Getting the design right for your website is essential for aesthetics and user experience, but what goes on behind the scenes is just as important if you want your site to be a success.
Putting together a website is child’s play these days. Content management systems such as Joomla, WordPress and Drupal make things simple by removing the vast majority of the coding donkeywork from the process, leaving you to concentrate on the design aspect.
However, many web designers neglect the importance of good hosting and often see the cheapest option as the best, which can lead to disastrous results.
Know your hosting
In order to sidestep these pitfalls, it is important to have some sort of handle on what the business of hosting is all about. Simply looking for the lowest pound or dollar deal isn’t going to get you very far. Therefore we’ve broken down the three main options that are available and given you a brief rundown of each. Let’s get started:
Shared hosting is the cheapest option you will be offered by any hosting company. The reason for this is simple – they can bunch a load of clients together on one webserver and pretty much forget about it. Naturally, this can lead to problems, especially when your site begins to grow.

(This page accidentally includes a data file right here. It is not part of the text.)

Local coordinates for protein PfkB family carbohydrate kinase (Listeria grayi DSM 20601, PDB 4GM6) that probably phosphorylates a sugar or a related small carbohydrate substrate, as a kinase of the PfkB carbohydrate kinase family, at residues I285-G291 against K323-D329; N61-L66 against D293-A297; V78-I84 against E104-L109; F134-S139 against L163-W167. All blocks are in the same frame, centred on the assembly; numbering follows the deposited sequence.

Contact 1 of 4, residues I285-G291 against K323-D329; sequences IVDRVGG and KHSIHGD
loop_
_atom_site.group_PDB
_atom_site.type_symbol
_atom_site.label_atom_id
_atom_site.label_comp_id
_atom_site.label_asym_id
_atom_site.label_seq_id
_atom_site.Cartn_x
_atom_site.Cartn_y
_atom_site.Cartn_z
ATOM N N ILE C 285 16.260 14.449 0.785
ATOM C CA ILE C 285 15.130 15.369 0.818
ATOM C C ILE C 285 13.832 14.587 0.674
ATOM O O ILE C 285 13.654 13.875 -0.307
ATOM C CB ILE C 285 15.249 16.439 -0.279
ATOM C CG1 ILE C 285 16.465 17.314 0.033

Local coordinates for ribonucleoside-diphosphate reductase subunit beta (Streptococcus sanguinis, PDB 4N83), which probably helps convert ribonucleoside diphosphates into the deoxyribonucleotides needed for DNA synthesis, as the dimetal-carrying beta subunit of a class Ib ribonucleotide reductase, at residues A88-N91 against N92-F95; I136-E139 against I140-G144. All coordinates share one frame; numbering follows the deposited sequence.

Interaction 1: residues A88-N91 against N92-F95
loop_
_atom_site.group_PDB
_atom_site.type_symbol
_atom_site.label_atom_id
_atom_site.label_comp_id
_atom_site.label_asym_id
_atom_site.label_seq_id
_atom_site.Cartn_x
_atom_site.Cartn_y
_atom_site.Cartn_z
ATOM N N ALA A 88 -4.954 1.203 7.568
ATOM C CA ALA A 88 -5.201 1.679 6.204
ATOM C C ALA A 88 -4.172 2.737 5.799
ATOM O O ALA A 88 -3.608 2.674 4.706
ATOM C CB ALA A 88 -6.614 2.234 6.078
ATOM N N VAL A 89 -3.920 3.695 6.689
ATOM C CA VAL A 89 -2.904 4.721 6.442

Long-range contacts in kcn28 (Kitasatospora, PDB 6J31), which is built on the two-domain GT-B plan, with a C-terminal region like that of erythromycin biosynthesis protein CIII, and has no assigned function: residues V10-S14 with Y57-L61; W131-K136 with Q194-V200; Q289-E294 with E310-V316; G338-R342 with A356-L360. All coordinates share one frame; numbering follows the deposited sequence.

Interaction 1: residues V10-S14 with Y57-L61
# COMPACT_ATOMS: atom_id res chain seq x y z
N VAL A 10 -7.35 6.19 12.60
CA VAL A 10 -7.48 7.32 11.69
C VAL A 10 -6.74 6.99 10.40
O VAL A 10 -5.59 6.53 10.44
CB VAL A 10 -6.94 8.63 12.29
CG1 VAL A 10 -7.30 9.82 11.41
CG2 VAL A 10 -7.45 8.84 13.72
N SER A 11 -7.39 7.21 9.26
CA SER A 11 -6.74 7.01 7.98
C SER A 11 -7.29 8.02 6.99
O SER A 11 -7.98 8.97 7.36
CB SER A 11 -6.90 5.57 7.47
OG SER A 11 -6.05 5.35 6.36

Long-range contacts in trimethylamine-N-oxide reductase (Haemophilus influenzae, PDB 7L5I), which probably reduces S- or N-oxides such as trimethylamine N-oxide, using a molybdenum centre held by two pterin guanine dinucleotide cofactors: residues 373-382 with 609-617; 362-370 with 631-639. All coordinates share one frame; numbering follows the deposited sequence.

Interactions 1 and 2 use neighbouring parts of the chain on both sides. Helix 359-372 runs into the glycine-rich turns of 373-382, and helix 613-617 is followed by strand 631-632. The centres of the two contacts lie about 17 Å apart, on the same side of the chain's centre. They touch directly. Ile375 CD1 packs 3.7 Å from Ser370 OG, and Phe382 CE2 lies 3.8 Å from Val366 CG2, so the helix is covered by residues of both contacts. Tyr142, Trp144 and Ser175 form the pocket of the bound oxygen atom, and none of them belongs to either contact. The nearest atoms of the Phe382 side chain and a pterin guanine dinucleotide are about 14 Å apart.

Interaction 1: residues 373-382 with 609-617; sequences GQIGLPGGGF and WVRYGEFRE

Sudden spikes in traffic can see your website performance slow and page load times will increase. In extreme cases, you may even find that your site goes down altogether, although this is becoming more infrequent these days.
Shared hosting is ideal for personal blogs or pictures of your cat, but for business you really should opt for something with a little more oomph.
Dedicated hosting is a different beast altogether. As the name suggests, you get a whole shiny webserver dedicated just to your website. Sounds great, and it is, but it does come at a price – and that price is generally huge.
Dedicated hosting will give you a lot more control over things such as the operating system used and any additional hardware needed. However, the price is usually enough for small to medium sized businesses to shy away from it and leave it to the big boys. To be honest, dedicated hosting would probably be overkill for many SMEs anyway, so what should they opt for?
VPS (Virtual Private Server) hosting is a hybrid of the two aforementioned options, and the perfect solution for most SMEs. A VPS host allows your business to grow while keeping your costs low. Unlike dedicated hosting, VPS puts a number of different businesses together on one webserver, but not too many, as is often the case with shared hosting.
VPS evenly splits the server between users, giving each a designated amount of space to work with. This means that you will be aware of the limitations of your site and be able to take action on increasing things such as bandwidth before any problems arise. As the server is essentially shared, costs are kept to a minimum.
Choosing the right hosting package can make or break your business so it’s vital to get it right first time. Make the wrong decision and you could be heading for online oblivion.
Featured image credit: ShutterStock